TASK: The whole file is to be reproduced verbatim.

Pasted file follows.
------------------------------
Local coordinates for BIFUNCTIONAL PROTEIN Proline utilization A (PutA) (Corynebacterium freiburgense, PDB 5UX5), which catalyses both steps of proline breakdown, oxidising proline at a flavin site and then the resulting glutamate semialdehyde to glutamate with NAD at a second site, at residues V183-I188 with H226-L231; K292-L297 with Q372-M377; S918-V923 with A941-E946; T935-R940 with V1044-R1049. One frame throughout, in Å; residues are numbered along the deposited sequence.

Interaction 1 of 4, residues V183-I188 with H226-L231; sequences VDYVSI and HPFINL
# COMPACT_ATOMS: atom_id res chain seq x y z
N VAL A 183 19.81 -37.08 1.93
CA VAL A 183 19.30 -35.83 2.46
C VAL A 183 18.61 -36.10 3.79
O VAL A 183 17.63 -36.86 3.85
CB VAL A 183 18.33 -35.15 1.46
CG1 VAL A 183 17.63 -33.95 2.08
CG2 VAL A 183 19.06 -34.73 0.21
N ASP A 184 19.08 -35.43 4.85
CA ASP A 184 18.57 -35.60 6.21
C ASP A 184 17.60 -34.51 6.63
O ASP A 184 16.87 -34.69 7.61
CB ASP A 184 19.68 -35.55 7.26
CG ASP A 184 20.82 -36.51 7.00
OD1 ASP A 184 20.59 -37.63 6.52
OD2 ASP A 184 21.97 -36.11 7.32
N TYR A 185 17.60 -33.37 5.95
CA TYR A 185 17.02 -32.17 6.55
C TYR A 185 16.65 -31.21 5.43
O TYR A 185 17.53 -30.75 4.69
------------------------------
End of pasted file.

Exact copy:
Local coordinates for BIFUNCTIONAL PROTEIN Proline utilization A (PutA) (Corynebacterium freiburgense, PDB 5UX5), which catalyses both steps of proline breakdown, oxidising proline at a flavin site and then the resulting glutamate semialdehyde to glutamate with NAD at a second site, at residues V183-I188 with H226-L231; K292-L297 with Q372-M377; S918-V923 with A941-E946; T935-R940 with V1044-R1049. One frame throughout, in Å; residues are numbered along the deposited sequence.

Interaction 1 of 4, residues V183-I188 with H226-L231; sequences VDYVSI and HPFINL
# COMPACT_ATOMS: atom_id res chain seq x y z
N VAL A 183 19.81 -37.08 1.93
CA VAL A 183 19.30 -35.83 2.46
C VAL A 183 18.61 -36.10 3.79
O VAL A 183 17.63 -36.86 3.85
CB VAL A 183 18.33 -35.15 1.46
CG1 VAL A 183 17.63 -33.95 2.08
CG2 VAL A 183 19.06 -34.73 0.21
N ASP A 184 19.08 -35.43 4.85
CA ASP A 184 18.57 -35.60 6.21
C ASP A 184 17.60 -34.51 6.63
O ASP A 184 16.87 -34.69 7.61
CB ASP A 184 19.68 -35.55 7.26
CG ASP A 184 20.82 -36.51 7.00
OD1 ASP A 184 20.59 -37.63 6.52
OD2 ASP A 184 21.97 -36.11 7.32
N TYR A 185 17.60 -33.37 5.95
CA TYR A 185 17.02 -32.17 6.55
C TYR A 185 16.65 -31.21 5.43
O TYR A 185 17.53 -30.75 4.69